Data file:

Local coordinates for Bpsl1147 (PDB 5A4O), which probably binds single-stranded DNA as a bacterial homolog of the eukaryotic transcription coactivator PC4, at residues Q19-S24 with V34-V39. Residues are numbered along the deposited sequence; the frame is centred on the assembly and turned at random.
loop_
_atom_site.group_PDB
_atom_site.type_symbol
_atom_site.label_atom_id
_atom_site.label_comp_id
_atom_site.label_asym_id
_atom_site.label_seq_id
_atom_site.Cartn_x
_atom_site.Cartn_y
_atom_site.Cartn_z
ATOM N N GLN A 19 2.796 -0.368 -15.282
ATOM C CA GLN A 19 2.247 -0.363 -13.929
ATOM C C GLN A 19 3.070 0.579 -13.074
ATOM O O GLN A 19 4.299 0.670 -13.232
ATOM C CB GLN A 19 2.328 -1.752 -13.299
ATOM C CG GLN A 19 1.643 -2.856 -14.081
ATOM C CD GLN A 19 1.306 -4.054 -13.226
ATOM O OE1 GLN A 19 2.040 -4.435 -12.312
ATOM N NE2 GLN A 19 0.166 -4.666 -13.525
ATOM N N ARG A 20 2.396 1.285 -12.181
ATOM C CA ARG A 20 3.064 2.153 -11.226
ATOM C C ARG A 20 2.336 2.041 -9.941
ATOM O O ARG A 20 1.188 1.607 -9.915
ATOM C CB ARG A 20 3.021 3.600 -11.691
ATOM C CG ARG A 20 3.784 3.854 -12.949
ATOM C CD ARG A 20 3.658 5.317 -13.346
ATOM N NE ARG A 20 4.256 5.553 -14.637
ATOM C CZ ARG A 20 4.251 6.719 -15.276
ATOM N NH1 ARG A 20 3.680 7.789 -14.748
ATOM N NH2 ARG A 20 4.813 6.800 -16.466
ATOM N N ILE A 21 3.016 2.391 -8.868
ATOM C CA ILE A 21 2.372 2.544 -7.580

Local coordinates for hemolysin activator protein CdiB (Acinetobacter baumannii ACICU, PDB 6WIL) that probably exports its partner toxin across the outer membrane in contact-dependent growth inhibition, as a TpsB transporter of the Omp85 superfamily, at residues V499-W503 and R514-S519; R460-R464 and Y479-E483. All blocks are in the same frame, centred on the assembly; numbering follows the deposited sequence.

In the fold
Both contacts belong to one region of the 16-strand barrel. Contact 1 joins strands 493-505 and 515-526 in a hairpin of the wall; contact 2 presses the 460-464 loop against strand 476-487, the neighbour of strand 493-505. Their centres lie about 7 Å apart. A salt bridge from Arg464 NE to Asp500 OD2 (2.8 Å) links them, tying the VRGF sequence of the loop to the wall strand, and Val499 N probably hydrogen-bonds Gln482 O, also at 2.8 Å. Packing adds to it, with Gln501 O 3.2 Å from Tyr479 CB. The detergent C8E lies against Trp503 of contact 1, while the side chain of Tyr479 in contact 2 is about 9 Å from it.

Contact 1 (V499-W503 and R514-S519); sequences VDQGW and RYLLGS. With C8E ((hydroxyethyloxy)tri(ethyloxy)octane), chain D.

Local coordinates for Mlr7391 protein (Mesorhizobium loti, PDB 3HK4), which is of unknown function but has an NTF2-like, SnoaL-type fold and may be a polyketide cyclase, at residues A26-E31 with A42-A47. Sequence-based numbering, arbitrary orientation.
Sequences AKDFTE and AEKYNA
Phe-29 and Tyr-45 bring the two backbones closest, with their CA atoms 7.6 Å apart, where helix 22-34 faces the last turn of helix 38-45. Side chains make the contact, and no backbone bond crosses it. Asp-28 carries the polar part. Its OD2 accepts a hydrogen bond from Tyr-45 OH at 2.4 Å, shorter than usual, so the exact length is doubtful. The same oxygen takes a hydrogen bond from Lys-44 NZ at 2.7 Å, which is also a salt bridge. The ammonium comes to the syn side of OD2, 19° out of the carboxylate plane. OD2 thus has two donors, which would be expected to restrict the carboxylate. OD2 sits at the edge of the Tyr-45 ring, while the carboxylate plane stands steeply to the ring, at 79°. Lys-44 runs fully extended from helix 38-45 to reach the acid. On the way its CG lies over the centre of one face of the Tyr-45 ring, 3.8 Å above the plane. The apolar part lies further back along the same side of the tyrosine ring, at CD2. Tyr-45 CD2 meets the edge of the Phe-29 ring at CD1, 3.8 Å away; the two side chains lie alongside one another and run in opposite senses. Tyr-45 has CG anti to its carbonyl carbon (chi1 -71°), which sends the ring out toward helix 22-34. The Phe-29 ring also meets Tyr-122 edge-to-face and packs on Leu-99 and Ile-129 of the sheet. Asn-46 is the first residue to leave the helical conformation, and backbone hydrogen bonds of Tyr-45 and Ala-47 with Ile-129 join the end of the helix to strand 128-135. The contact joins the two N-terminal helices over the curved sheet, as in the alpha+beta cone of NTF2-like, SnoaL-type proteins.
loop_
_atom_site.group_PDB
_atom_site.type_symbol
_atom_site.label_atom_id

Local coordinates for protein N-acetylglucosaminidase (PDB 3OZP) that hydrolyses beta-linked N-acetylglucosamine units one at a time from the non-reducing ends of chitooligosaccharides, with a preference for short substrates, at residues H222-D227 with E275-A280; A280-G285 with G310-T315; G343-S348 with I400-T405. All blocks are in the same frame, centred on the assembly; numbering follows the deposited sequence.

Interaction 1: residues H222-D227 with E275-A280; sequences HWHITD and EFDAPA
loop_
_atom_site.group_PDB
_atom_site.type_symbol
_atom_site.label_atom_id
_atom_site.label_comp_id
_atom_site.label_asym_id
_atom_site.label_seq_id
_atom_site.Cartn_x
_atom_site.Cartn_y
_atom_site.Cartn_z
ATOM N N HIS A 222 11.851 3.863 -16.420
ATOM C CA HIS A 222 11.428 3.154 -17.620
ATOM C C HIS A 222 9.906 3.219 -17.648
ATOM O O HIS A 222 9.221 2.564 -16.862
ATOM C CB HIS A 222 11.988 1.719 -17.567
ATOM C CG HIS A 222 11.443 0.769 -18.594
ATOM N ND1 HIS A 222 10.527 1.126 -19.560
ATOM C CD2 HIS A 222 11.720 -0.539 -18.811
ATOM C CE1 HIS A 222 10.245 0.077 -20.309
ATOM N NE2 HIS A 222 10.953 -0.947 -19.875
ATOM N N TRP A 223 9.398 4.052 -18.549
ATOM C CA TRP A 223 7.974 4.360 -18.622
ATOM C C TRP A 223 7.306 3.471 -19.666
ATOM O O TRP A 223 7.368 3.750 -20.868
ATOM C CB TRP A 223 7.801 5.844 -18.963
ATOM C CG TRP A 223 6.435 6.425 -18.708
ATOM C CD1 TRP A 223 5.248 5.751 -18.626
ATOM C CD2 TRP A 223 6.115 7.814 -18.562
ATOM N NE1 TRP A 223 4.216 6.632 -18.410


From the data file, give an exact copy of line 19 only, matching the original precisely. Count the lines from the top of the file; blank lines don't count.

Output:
ATOM O OE1 GLN A 19 2.040 -4.435 -12.312